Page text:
Pets at Home launches packaging recycling scheme as Wilko extends face mask collections

Pictured: The in-store collection boxes at Pets at Home (left) and Wilko (right)

The Pets at Home scheme has seen take-back points installed in 40 stores, as well as three Vets4Pets practices. Customers will be encouraged to deposit flexible pet food packaging, including small pouches from wet food and larger bags for dry food.

Once the packaging is collected, it will be processed by recycling firm Enval. The firm claims it has developed a system capable of processing problem plastics; flexible pet food packaging is not collected from homes by 84% of UK local authorities as it is often multi-layer and lightweight, making it difficult to process mechanically, with the cost of the process often outweighing the value of the material produced.

Enval’s system involves microwave heating the packaging up to 600C to separate the aluminium and plastics layers. Plastics are separated as oils and gases; the oils are ready for reuse in new packaging while the gases are used to generate the electricity used to run the machinery.

As well as Enval, Pets at Home is working with environmental charity Hubbub and pet food producers Mars and Nestle-owned Purina PetCare to run the trials. Mars notably launched its own pet food recycling scheme in 2018, in partnership with TerraCycle, and has since begun offering refillable pet food to UK customers for the first time in partnership with Asda.

Hubbub’s creative partner Jack Hodgkiss said: “This trial marks a significant stepping stone towards tackling the issues associated with plastic packaging. Around 44% of UK households have pets and most of them don’t have access to flexible plastic recycling through their local council. We are thrilled to be partnering with Pets at Home to make flexible plastic recycling possible for many of the UK’s pet owners.”

The Pets at Home stores which will have take-back points are Aberdeen, Arnold, Bangor North West, Birstall, Bradford, Brislington, Bristol Bradley Stoke, Bristol Eastgate, Bristol Flinton, Burton-upon-Trent, Cardiff, Cardiff Newport Road, Chester Caldy, Corstorphine, Darlington, Dewsbury, Doncaster, Fareham, Halifax, Hereford, Huddersfield, Kirkcaldy, Leicester Fosse Park, Lincoln, Livingston, Netherfield, Nottingham, Rotherham, Sheffield, Solihull, St Austell, Stafford, Swansea, Swindon, Tamworth, Wakefield, Weston-Super-Mare, Wigan, Yeovil and York. The participating Vets4Pets practices are Doncaster, Hucknall and Huddersfield. 

A representative for Pets at Home told edie that the retailer is hoping to extend the scheme to all of its stores by the end of 2022 if the trials prove successful.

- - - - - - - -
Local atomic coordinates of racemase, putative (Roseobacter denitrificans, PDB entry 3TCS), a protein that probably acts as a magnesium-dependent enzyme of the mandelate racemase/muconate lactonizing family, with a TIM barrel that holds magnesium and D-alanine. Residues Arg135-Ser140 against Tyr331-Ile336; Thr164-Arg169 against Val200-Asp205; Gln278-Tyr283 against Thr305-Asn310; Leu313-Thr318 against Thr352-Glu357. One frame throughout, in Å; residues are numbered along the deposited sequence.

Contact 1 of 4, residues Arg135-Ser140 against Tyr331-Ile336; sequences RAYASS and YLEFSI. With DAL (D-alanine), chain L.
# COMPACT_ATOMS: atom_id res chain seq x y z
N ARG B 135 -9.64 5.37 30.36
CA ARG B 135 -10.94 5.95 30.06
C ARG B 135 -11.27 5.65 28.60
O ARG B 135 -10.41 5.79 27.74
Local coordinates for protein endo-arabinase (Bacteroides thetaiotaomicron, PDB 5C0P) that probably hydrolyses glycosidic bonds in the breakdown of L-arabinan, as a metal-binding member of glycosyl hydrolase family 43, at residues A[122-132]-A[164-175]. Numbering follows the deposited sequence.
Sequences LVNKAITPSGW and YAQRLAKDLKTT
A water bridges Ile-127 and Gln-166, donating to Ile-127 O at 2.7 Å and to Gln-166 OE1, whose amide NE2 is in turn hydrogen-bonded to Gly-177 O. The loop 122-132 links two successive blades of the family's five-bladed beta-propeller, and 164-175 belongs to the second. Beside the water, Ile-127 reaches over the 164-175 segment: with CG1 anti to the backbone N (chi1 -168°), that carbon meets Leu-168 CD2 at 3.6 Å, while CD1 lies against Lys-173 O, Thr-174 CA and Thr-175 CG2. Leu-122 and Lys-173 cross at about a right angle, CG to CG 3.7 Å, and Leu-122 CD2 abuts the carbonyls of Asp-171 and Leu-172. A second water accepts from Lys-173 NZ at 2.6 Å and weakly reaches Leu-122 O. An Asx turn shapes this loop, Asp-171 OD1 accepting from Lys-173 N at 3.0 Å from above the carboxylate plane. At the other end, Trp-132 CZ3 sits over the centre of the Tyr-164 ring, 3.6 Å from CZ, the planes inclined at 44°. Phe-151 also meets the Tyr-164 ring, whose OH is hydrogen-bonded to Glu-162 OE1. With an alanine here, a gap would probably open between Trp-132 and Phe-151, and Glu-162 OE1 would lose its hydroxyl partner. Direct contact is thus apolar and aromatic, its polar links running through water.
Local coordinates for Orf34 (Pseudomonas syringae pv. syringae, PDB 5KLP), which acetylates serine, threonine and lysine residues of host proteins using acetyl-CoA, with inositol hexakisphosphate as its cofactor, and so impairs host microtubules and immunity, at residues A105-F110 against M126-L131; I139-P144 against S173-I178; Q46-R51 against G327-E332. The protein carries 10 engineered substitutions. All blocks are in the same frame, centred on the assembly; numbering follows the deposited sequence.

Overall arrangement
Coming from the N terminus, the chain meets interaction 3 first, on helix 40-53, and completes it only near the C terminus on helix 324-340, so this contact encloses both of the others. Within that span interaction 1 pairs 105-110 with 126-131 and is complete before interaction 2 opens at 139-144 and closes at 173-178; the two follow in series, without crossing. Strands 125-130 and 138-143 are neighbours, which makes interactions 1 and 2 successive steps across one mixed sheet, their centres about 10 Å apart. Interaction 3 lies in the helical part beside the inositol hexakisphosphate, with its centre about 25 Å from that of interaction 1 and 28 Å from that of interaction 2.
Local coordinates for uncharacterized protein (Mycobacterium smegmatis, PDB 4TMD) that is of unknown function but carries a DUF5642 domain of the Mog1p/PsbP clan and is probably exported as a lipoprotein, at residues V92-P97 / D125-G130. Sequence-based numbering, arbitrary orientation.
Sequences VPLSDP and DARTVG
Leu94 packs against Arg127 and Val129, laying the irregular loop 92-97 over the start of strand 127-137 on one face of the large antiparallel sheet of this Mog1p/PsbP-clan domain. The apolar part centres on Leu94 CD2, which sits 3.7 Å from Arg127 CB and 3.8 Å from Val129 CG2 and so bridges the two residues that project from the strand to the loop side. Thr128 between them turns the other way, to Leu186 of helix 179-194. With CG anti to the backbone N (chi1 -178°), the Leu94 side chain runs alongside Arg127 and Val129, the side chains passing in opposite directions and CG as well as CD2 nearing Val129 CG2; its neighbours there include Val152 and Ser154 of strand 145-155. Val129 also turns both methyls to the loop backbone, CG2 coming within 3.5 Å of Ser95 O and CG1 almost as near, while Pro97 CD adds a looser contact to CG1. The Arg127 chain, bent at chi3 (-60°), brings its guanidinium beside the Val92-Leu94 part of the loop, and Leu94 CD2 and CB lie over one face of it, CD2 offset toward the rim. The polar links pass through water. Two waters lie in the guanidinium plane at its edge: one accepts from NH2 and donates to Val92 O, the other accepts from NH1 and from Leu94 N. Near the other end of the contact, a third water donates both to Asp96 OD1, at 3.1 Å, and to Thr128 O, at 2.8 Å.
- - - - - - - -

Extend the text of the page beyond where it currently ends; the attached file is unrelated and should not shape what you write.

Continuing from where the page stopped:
The UK Government is planning to introduce a unified recycling collection system for all local authorities, through the Resources and Waste Strategy. However, consultations on the strategy, which was first unveiled in 2018, had delayed start dates due to Covid-19.

In the meantime, Pets at Home is one of several UK retailers offering an in-store take-back offering for flexible plastics. July saw Co-op rolling out its offering to 1,500 stores, following successful trials in 2020. Before that, Sainsbury’s had published plans to introduce in-store recycling systems for flexible plastics packaging across all stores nationwide, following successful trials in the North East of England earlier this year. Similarly, Tesco is adding flexible plastic recycling points to 171 large stores across Wales and the South West of England, while Aldi UK is adding them to 20 stores in the first instance.


In related news, home and garden retailer Wilko has confirmed that its recycling scheme for single-use face masks has been extended until the end of September. Wilko estimates that it will have collected 400,000 masks by this point. While disposable masks may look like they are made solely of fabric or paper, they contain polypropylene plastic.

The scheme covers 150 stores and was first launched in March with an initial duration of three months. It is being operated in partnership with recycling firm ReWorked, creative agency Metrisk and technology provider Scan2Recycle. Collected masks are subjected to a 72-hour quarantine and are then processed by ReWorked. The process involves washing and mechanically shredding, resulting in a material that can be mixed with other recycled plastics to produce rigid products such as furniture.

Wilko’s chief executive Jerome Saint-Marc said: “We know that our customers care about the environment and this scheme has proved again to us just how much. We’re so delighted that it’s been this much of a success and that our customers and team members are helping to reduce litter in their communities, our partners are helping to recycle the waste and that we’re able to bring it all together in our stores.”

Sarah George

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